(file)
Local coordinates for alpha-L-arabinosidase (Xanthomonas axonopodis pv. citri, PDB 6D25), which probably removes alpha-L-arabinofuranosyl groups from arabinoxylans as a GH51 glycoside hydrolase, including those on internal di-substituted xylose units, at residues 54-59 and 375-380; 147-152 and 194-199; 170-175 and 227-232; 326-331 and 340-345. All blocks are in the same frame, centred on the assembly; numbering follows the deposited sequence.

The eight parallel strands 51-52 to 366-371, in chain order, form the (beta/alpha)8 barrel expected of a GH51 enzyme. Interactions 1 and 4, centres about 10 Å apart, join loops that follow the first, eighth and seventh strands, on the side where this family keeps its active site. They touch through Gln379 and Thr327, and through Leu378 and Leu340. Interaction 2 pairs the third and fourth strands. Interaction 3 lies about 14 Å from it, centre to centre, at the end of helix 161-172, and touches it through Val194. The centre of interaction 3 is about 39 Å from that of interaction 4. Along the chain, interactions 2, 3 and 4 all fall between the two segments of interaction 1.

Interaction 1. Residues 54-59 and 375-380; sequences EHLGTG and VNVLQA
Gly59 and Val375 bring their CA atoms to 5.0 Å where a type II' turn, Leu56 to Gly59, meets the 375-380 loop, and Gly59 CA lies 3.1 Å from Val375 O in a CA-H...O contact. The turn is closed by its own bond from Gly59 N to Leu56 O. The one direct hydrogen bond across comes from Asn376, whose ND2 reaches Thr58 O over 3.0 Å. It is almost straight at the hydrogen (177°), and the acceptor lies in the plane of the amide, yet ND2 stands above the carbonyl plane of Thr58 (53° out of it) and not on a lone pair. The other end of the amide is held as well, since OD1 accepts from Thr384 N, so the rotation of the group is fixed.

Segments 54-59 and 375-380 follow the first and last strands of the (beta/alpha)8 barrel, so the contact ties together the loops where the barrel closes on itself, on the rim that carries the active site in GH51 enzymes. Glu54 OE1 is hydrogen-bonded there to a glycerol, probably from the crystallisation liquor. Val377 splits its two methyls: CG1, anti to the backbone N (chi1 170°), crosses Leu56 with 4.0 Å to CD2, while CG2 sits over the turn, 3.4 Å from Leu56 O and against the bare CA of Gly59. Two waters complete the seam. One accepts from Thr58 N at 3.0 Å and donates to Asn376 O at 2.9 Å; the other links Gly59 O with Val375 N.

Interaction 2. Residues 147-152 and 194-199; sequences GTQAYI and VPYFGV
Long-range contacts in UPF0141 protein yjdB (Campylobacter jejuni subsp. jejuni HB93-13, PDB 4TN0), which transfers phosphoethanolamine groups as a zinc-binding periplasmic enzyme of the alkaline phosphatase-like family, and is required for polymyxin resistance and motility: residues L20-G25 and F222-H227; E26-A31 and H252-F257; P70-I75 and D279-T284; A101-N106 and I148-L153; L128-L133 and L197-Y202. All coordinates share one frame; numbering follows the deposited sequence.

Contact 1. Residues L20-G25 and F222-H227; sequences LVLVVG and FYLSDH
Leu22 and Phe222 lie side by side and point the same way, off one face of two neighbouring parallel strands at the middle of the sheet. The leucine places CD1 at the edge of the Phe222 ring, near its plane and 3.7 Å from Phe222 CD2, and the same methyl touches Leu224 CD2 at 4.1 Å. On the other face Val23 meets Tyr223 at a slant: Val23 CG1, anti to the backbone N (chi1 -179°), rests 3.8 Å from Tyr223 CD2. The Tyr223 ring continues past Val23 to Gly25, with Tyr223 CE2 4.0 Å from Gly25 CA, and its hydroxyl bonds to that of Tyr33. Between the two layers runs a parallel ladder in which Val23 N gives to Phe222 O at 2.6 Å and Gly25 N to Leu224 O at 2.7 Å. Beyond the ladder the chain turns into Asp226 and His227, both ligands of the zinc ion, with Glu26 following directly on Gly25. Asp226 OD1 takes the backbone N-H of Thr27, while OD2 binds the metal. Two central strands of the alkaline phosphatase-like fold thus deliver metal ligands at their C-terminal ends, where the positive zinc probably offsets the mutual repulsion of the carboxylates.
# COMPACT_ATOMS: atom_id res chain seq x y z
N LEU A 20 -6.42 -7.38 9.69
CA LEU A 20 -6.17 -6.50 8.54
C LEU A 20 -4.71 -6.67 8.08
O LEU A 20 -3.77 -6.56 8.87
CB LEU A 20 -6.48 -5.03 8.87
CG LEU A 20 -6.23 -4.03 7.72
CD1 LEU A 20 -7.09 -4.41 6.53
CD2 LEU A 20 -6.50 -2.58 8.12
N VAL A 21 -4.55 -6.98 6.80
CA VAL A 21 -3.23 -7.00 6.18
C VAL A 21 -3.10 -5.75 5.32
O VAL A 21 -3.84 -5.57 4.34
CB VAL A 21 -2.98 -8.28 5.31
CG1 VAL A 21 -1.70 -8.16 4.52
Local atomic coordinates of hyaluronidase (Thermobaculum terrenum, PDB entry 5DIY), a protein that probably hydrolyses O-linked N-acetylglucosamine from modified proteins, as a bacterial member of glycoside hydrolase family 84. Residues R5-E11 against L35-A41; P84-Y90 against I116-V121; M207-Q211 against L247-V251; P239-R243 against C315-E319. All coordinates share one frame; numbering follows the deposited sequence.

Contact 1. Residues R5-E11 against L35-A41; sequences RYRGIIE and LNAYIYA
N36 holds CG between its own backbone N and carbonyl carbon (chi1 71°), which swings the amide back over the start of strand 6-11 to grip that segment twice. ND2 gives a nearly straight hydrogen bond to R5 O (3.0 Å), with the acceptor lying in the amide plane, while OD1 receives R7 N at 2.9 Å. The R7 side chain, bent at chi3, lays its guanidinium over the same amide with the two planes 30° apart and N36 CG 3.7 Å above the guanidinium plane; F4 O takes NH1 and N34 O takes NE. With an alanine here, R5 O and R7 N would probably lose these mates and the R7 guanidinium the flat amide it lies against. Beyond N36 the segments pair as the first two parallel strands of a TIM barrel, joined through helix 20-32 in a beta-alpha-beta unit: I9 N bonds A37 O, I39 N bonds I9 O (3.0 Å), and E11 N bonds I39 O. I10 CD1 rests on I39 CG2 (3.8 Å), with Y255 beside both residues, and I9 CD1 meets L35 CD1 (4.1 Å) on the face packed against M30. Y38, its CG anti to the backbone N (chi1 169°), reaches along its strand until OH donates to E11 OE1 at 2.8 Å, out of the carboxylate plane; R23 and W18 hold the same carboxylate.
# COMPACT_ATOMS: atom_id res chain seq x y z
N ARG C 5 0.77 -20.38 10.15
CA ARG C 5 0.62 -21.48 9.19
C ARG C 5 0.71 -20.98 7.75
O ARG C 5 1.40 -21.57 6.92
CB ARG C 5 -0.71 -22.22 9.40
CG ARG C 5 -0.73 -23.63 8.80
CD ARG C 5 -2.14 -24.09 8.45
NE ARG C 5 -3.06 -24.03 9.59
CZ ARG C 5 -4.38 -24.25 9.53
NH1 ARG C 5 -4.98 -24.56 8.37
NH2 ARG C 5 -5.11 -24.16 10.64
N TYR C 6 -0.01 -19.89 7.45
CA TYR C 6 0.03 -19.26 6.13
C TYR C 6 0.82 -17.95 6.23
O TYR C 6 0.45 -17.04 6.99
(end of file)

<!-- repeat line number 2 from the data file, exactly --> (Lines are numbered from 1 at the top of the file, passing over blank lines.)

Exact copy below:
The eight parallel strands 51-52 to 366-371, in chain order, form the (beta/alpha)8 barrel expected of a GH51 enzyme. Interactions 1 and 4, centres about 10 Å apart, join loops that follow the first, eighth and seventh strands, on the side where this family keeps its active site. They touch through Gln379 and Thr327, and through Leu378 and Leu340. Interaction 2 pairs the third and fourth strands. Interaction 3 lies about 14 Å from it, centre to centre, at the end of helix 161-172, and touches it through Val194. The centre of interaction 3 is about 39 Å from that of interaction 4. Along the chain, interactions 2, 3 and 4 all fall between the two segments of interaction 1.